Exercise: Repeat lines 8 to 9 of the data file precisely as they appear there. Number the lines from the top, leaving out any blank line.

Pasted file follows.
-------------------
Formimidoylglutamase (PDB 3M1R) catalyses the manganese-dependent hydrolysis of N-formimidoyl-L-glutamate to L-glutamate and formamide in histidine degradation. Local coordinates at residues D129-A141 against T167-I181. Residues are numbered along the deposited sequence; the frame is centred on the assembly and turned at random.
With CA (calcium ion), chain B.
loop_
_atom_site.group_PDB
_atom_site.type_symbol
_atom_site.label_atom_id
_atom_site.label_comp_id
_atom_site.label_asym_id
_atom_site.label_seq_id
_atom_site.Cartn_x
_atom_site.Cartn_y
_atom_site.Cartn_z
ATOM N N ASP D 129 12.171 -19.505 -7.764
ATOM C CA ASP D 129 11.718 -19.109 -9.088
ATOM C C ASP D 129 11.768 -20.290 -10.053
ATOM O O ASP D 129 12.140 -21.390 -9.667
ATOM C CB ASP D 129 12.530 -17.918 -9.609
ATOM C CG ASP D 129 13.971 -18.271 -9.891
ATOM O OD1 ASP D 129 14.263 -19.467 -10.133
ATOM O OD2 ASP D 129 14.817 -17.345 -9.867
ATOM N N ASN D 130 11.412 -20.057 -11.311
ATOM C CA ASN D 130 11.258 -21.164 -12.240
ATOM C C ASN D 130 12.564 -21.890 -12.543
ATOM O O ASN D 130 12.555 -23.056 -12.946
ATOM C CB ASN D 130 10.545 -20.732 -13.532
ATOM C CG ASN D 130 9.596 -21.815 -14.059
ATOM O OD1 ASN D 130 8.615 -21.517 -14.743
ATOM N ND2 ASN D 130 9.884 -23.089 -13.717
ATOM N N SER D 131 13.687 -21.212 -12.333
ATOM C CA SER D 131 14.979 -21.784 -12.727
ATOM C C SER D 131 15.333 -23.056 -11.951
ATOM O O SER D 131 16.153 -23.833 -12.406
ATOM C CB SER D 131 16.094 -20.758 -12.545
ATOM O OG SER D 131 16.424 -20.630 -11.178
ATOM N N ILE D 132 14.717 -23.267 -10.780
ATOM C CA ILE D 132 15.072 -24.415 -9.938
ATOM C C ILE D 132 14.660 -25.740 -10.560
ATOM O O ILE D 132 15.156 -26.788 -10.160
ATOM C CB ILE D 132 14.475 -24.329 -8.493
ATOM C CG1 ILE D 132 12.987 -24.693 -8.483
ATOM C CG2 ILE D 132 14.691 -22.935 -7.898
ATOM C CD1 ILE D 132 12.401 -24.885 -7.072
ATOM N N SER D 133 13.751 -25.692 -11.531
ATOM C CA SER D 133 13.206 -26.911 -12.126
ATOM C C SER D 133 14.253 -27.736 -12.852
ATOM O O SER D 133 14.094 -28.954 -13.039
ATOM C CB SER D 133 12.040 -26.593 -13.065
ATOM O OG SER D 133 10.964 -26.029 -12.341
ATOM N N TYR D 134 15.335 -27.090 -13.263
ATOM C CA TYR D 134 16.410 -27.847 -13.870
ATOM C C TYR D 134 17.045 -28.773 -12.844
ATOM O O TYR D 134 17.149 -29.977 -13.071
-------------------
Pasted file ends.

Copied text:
_atom_site.label_asym_id
_atom_site.label_seq_id